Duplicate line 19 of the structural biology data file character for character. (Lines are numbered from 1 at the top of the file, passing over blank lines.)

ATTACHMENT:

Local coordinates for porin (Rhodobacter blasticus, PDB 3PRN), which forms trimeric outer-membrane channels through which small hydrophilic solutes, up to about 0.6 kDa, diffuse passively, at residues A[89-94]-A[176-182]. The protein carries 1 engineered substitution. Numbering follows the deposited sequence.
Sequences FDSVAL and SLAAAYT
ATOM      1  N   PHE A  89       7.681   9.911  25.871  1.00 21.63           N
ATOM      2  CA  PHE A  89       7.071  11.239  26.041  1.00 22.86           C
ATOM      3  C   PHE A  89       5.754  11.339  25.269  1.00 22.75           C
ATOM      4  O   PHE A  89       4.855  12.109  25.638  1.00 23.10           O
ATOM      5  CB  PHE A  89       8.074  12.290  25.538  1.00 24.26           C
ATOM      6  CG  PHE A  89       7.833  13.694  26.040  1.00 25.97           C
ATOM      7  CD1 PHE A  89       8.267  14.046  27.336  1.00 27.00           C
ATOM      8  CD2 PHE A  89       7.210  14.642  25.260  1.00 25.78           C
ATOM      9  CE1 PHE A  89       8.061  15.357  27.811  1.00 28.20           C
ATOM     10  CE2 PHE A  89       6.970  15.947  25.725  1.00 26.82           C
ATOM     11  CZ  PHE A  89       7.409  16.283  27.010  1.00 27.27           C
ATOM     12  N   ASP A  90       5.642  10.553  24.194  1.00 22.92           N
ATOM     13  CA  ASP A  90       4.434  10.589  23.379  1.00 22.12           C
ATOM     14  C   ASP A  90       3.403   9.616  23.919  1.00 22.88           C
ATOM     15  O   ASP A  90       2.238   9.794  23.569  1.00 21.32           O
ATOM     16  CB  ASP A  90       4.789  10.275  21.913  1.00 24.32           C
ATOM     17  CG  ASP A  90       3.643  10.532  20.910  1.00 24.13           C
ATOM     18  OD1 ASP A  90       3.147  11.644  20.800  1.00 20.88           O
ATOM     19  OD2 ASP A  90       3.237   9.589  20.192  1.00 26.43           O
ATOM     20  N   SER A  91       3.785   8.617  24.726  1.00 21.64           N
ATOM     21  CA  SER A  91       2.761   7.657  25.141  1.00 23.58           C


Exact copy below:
ATOM     17  CG  ASP A  90       3.643  10.532  20.910  1.00 24.13           C